{ use that same SelectedDevice for the second TApdTapiDevice }

  ApdTapiDevice2.SelectedDevice := ApdTapiDevice1.SelectedDevice;

  Caption := 'Using ' + ApdTapiDevice1.SelectedDevice;



void __fastcall TForm1::FormCreate(TObject *Sender)


  // select a device for the first TApdTapiDevice


  // use that same SelectedDevice for the second TApdTapiDevice

  ApdTapiDevice2->SelectedDevice = ApdTapiDevice1->SelectedDevice;

  Caption = "Using " + ApdTapiDevice1->SelectedDevice;



This will set both of the SelectedDevice properties to the same TAPI device, which will let us 'share' the port.  We can't really share the port; only one process can access the port at a time.  Our TApdReceiveFax will open the TAPI device (and acquire the port) when it is actively receiving a fax; when it is passively waiting for a call the TAPI device can be opened by the TApdSendFax when it is ready to send a fax.  To prevent conflicts, you'll need to make sure the TApdSendFax doesn't try to send a fax while the TApdReceiveFax is actively receiving one.  Since our little project is sending faxes based on a button-click, it's easy to disable the button when the TApdReceiveFax is actively receiving, and enable it when it's done:


procedure TForm1.ApdReceiveFax1FaxStatus(CP: TObject; First,

  Last: Boolean);


  if First then

    { this is the first time the OnFaxStatus fired for this session, }

    { disable the "Send a fax" button }

    btnSendFax.Enabled := False;

  if Last then

    { this is the last time the OnFaxStatus fired for this session, }

    { enable the "Send a fax" button }

    btnSendFax.Enabled := True;



void __fastcall TForm1::ApdReceiveFax1FaxStatus(TObject *CP, bool First,

      bool Last)


  if (First)

    // this is the first time the OnFaxStatus fired for this session,

    // disable the "Send a fax" button

    btnSendFax->Enabled = false;

  if (Last)

    // this is the last time the OnFaxStatus fired for this session,

    // enable the "Send a fax" button

    btnSendFax->Enabled = true;



Expansion points

The project that we just created is a good starting point for a simple fax server, but it can be expanded upon for greater capabilities without too much trouble.  The big limitation in our example is that you have to click a button to send a fax.  Wouldn't it be nice if it could send a fax when something is printed to the APRO fax printer driver?  On the surface, this would be pretty easy to implement.  Simply use the TApdFaxDriverInterface.OnDocEnd event to call the btnSendFaxClick method.  But what if a fax is being received when the print job ends?  To handle this, you'll need to develop a queuing system that will collect the name of the APF and the phone number, then start sending once the receive is complete.  Tech tips are supposed to be simple tips, so I won't go into all of the details of creating a queuing system here.  Take a look at the archive on  That example uses the Padding field of the TFaxHeaderRec to store the phone number.  When a fax is ready to be sent, it adds the phone number to the Padding field, then copies the file to a "Pending faxes" folder; when the OnFaxFinish event is generated, it copies the APF that was just sent to a "Sent faxes" folder, then checks the "Pending faxes" folder for the next fax to send.  You can expand upon that queuing system by creating APFs on remote stations, modifying the Padding to contain the phone number and copying the file to the "Pending faxes" folder.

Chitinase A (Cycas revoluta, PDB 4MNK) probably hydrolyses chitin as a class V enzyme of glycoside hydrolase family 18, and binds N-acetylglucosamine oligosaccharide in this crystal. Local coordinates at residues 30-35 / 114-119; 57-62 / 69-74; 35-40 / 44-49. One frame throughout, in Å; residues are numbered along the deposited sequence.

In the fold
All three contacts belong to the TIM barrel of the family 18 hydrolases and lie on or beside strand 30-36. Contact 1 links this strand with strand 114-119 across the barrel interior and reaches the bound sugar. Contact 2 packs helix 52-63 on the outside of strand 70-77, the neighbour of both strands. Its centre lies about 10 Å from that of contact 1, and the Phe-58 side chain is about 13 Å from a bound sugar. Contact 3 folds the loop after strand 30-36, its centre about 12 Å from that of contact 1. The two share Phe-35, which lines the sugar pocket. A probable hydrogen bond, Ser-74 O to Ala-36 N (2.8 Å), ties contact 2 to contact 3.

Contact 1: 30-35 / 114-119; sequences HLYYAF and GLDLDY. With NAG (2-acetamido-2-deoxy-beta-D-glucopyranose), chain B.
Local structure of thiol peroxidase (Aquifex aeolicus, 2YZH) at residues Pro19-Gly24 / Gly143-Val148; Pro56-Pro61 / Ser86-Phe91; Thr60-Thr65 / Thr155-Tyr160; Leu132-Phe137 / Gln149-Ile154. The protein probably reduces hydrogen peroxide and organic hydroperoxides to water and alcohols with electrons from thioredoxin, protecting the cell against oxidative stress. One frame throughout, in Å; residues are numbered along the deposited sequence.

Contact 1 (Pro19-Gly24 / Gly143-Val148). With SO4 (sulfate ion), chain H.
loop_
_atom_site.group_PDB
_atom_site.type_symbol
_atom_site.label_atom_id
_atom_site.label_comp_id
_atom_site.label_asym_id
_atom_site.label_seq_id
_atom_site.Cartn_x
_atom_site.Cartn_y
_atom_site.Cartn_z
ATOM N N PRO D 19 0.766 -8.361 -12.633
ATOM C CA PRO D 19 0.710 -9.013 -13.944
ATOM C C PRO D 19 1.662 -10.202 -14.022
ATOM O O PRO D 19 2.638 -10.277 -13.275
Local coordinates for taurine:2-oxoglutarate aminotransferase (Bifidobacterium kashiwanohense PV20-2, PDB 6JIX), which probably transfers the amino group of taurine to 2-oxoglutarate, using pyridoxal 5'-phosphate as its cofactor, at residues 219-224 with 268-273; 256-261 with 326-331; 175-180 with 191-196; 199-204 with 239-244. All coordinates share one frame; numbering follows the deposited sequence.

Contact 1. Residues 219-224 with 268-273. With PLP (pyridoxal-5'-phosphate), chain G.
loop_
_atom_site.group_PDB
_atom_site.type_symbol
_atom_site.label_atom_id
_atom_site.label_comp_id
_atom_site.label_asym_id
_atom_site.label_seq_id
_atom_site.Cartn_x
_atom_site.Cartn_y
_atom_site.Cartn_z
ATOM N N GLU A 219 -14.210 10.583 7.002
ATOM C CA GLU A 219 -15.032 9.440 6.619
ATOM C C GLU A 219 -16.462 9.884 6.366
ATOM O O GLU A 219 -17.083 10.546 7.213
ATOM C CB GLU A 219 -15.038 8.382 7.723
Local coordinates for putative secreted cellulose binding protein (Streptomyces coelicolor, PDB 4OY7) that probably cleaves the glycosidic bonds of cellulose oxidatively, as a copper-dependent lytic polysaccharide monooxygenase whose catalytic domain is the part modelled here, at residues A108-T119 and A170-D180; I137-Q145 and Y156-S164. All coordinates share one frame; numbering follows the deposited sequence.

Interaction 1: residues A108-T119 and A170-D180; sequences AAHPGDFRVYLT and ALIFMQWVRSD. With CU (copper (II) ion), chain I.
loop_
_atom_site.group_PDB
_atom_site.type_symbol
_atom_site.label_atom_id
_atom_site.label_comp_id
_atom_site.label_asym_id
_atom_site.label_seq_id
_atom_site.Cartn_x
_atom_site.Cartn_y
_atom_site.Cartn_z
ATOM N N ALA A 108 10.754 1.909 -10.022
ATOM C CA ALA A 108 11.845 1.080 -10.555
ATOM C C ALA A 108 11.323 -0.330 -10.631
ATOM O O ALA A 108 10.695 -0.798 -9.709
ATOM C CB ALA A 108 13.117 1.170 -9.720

The fax server components in APRO 4 have their purpose, but sometimes something homemade will work better for a particular situation. This tech tip walked through how to set up a TApdReceiveFax to passively wait for incoming calls.  We also talked about how to send a fax while a TApdReceiveFax is passively waiting.  Then, we rambled on about some expansion points, until finally we got here.

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Last updated: July 22, 2003.